From its inception in 1996, the Centre was central to the training and research on Peace Support Operations at the strategic level in the College. However, in keeping with recent policy changes by the Nigerian Government and also the ECOWAS designation of the College as the center of excellence for strategic level peacekeeping training in West Africa, the CPRCR was reconfigured for greater effectiveness. Thus, the Centre renamed the African Centre for Strategic Research and Studies (ACSRS) with effect from 2005.
The ACSRS was restructured to strengthen the academic programme of the College and make it more relevant to contemporary developments in the areas of peacekeeping and international security, and was renamed Center for Strategic Research and Studies (CSRS). The Centre is also the nucleus of the NDC’s distinct function as the ECOWAS centre of excellence in peacekeeping training at strategic level. It pursues its objectives through research, training and outreach programmes in the areas of national security, defence, conflict management, international security and peacekeeping.
The Centre is headed by the Provost who is responsible to the Commandant for the day to day running of the Centre. The Centre is organised to conduct its research activities through thematic clusters built around its four departments. The development of these clusters and leadership of research activities under them are done by Research Fellows at the Centre. However, the research activities that take place in the Centre operate at two levels, institutional and personal.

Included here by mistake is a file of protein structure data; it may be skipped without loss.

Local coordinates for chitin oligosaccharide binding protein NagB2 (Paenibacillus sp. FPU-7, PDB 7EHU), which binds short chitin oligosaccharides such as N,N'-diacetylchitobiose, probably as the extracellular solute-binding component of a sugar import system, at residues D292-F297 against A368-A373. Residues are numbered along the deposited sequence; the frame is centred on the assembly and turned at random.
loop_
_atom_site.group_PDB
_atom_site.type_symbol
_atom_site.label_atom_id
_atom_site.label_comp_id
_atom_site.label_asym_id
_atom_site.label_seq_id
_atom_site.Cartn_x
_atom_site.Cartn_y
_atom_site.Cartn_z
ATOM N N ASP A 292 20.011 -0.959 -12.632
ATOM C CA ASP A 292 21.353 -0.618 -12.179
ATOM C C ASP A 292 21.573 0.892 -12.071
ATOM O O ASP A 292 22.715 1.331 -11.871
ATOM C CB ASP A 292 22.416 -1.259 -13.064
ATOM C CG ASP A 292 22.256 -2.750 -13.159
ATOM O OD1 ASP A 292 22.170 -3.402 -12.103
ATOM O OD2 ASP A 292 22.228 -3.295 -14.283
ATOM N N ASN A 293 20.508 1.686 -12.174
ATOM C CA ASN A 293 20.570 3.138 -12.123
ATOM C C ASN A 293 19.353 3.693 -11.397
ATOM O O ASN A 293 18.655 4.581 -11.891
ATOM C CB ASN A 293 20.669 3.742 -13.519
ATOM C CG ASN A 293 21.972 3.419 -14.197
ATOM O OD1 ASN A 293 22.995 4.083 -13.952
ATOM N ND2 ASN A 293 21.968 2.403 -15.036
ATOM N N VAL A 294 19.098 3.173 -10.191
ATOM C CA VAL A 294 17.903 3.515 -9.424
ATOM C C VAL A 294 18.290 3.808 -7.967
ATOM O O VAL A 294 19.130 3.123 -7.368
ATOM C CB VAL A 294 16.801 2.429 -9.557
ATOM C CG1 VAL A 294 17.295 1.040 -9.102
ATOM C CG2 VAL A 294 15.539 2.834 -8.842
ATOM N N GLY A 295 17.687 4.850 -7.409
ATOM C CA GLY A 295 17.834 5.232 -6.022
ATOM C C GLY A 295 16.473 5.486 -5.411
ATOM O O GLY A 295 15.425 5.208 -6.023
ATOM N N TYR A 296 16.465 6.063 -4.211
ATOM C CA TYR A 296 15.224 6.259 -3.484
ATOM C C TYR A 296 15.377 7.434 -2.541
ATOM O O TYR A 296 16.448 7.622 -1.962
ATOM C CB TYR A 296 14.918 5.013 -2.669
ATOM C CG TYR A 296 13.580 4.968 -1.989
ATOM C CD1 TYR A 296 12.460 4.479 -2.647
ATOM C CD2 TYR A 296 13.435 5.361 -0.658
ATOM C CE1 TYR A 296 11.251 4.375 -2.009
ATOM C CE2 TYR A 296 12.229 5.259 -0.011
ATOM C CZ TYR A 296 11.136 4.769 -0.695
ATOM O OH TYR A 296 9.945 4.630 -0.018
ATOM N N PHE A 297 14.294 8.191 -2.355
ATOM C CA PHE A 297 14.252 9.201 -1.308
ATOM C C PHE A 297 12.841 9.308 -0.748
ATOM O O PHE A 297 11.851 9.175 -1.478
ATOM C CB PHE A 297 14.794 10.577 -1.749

In its research activities, the Centre harnesses expertise from beyond the College relevant to the entire spectrum of the defence and security issues that are covered by the defence, foreign affairs and internal security communities of African countries. The products of such research are disseminated in the following forms: